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8 Ducks in North Carolina

North Carolina is home to about 30 species of ducks, but not all of the species found in the state stay in North Carolina for the entire year. Some are only seen in the winter, while others return to North Carolina in the summer. Because of the sheer amount of different duck species in the state, trying to determine which one is visiting your backyard can be a difficult task. Thankfully, the following list can help you identify the 8 most common ducks in North Carolina.

8 Ducks In North Carolina

The ducks in North Carolina can vary throughout the year, but that doesn’t mean they don’t all provide a vital role in the state’s ecosystem. For example, migratory ducks can introduce plant and animal species to new wetland areas. They also act as an effective and non-chemical pest control option.

1. Mallards

Mallard duck standing
Mallard duck standing

Scientific Name: Anas platyrhynchos

Mallards are one of the duck species that you can spot in North Carolina throughout the entire year. However, the number of these waterfowl does increase in the winter months. Mallards are often thought of as having a classic duck appearance with large vibrant green heads.

However, it is only the male of the species that has this strikingly colored head. The females are mottled brown. Both the male and the female feature a blue patch on their speculum.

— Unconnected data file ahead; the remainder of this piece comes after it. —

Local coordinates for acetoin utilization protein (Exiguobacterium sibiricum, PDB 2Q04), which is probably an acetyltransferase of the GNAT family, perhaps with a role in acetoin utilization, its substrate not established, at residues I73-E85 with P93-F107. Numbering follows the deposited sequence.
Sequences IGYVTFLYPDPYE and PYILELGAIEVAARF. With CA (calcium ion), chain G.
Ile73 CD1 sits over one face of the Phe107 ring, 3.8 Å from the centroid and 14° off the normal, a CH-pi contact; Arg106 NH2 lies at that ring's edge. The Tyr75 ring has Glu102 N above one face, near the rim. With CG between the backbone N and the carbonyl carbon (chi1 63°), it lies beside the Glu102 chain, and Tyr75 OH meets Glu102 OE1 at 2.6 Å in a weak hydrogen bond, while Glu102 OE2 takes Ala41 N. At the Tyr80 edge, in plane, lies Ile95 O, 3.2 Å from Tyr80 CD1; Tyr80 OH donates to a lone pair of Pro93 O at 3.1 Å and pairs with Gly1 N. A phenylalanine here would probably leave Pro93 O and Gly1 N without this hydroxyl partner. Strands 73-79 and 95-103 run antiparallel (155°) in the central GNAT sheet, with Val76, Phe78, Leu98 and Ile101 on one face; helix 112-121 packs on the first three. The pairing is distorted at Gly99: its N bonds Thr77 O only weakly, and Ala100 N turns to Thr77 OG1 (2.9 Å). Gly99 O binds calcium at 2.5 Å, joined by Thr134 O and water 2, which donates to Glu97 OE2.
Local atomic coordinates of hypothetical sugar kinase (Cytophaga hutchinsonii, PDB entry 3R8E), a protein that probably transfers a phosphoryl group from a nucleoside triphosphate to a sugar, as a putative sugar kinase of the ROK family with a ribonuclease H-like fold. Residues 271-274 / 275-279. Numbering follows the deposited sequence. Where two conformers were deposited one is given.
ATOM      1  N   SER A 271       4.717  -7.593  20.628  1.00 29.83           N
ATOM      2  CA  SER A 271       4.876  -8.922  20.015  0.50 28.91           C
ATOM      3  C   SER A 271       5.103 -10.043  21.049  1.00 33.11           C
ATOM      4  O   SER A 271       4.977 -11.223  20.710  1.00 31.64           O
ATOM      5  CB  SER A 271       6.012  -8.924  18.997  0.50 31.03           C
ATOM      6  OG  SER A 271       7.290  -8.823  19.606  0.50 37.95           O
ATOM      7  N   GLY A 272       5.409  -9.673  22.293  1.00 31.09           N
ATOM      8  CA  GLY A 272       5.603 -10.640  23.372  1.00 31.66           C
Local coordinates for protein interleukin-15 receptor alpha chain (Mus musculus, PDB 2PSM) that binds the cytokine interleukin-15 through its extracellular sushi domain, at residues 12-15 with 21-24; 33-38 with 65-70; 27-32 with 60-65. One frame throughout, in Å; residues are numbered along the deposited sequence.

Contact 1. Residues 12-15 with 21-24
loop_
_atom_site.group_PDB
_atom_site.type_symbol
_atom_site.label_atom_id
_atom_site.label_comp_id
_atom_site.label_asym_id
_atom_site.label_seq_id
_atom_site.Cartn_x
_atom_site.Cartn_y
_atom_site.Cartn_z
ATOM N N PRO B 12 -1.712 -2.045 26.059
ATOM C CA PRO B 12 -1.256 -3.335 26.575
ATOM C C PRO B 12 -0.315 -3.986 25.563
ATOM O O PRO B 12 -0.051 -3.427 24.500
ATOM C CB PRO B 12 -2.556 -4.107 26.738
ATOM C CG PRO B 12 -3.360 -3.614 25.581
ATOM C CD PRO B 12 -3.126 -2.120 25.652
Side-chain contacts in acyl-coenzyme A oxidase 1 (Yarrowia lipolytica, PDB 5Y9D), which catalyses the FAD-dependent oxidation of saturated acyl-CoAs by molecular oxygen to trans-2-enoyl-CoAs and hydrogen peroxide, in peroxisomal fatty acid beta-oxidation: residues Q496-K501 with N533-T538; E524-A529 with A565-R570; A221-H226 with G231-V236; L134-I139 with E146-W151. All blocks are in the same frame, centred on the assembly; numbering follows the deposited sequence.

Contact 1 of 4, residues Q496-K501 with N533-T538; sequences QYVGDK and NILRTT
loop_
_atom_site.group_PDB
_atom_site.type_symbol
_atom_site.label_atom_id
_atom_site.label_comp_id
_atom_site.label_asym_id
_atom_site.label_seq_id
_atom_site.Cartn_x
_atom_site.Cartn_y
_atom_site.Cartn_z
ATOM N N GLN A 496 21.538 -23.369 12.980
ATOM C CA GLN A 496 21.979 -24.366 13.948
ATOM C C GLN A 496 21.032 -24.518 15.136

2. American Black Ducks

American black duck swimming
American black duck swimming | image by Fyn Kynd via Flickr | CC BY 2.0

Scientific Name: Anas rubripes

The American Black Duck is another waterfowl species that is found in North Carolina throughout the year. These large ducks weigh almost 50 ounces and are not as colorful as some of the other duck species on our list. Both the male and female of this species have dark brown bodies with a head that is lighter in color.

They also have reddish orange legs and a bluish purple patch on their wings. One way to tell the difference between the male and female is to look at their bill. Females have an olive green bill, while the male’s is yellow.

3. Wood Ducks